Constitutional Law

Mask mandate didn't violate Catholic school's religious freedom rights, 6th Circuit says

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A federal appeals court on Monday upheld a federal judge’s refusal to block a mask mandate in a challenge brought by a Catholic elementary school in Lansing, Michigan.

The 6th U.S. Circuit Court of Appeals at Cincinnati ruled against the Resurrection School and two parents who challenged the mandate as a violation of their religious freedom.

How Appealing links to the Aug. 23 decision.

The school’s lawsuit had contended that masks hide faces “made in God’s image and likeness.”

“Jesus made seeing the other a priority,” the suit contended.

The Washington Post and Reuters covered the lawsuit allegations in stories published last month.

The order by the Michigan Department of Health and Human Services, which has since been lifted, required all people over age 5 to wear a face mask in public. Exceptions were made for eating and drinking, swimming, visiting a doctor, socially distanced speeches, religious services, medical intolerance to masks and outdoor exercise.

The school and the parents argued that the mask order violated their rights to free exercise, equal protection and due process.

The 6th Circuit said the mask challenge was not moot because the order could be reimposed, and the controversy is capable of repetition.

The appeals court then determined that the order was neutral and of general applicability because it applied to all elementary schools. As a result, the appeals court said, the order need only satisfy a rational basis test, which requires the mask order to be rationally related to a legitimate government interest. The more rigorous test rejected by the court would have required the government to show a compelling governmental interest in justifying the order.

Under a rational basis test, the school’s the constitutional claims fail, the 6th Circuit said.

“Here, defendants had a legitimate state interest in controlling the spread of COVID-19 in Michigan,” the appeals court said in an opinion by Judge Karen Nelson Moore.

Moore noted a 2020 decision by the 6th Circuit, Monclova Christian Academy v. Toledo-Lucas County Health Department, which seemed to compel a different result in the Resurrection School case. The Monclova decision blocked an order banning in-person education at secular and religious schools.

In Monclova, the appeals court said that, in determining whether an order is generally applicable, the comparator is not religious and secular schools. Instead, the 6th Circuit said, the court should compare the in-person education ban with secular activities allowed to remain open, such as gyms, tanning salons, office buildings and the Hollywood Casino. That comparison led the Monclova appeals court to apply strict scrutiny to the ban and find it unconstitutional.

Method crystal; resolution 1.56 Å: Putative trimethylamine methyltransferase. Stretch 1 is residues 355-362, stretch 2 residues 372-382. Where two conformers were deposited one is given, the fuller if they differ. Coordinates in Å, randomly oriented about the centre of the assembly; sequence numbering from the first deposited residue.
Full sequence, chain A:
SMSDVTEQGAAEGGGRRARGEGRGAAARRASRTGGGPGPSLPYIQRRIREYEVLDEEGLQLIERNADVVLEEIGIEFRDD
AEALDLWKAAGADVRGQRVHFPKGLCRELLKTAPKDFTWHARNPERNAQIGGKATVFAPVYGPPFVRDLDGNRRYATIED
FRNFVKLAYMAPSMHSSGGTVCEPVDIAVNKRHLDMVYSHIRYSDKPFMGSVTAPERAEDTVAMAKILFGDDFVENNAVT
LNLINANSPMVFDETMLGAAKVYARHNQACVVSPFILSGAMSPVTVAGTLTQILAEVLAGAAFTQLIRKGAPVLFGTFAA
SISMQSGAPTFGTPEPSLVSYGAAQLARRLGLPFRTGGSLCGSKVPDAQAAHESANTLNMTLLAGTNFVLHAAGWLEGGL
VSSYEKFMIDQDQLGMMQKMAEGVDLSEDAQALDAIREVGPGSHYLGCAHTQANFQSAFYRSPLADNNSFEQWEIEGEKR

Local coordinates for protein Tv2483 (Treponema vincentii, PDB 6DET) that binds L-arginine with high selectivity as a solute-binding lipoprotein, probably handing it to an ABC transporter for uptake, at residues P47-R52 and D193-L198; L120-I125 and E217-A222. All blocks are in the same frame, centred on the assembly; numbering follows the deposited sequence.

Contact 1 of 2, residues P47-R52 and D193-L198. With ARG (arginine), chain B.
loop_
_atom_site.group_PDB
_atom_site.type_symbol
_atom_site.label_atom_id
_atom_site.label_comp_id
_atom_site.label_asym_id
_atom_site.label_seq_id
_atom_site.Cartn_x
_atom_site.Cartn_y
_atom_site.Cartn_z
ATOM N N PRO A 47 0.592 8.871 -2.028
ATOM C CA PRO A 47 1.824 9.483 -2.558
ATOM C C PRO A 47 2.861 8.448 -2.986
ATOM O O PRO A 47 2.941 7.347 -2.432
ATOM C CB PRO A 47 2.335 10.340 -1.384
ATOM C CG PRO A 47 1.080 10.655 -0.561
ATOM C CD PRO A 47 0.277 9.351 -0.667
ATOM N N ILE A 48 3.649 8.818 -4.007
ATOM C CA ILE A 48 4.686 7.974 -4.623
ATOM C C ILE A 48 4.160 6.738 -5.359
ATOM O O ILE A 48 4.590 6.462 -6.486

Moore said Monclova misinterpreted 6th Circuit precedent.

“Schools educating students in grades K-5 are unique in bringing together students not yet old enough to be vaccinated against COVID-19 in an indoor setting and every day,” Moore wrote. “Accordingly, the proper comparable secular activity in this case remains public and private nonreligious schools.”

Even when the school mask mandate is compared to the treatment of secular activities, the order is “not so riddled with secular exceptions as to fail to be neutral and generally applicable,” Moore said.

Many of the exceptions are for activities inherently incompatible with wearing a mask, Moore said. And almost all the exceptions are for activities shorter in duration and carrying lower risk of coronavirus transmission. In addition, exceptions such as those for eating and swimming applied to school children, as well.

Moore’s opinion was joined in full by Judge Bernice Bouie Donald and joined in part by Senior Judge Eugene Siler Jr.

Siler’s partial concurrence agreed that the issue wasn’t moot. But he said he would remand the case for a determination whether the mask mandate was justified under Monclova, which was issued after the federal judge ruled in the Resurrection School case.

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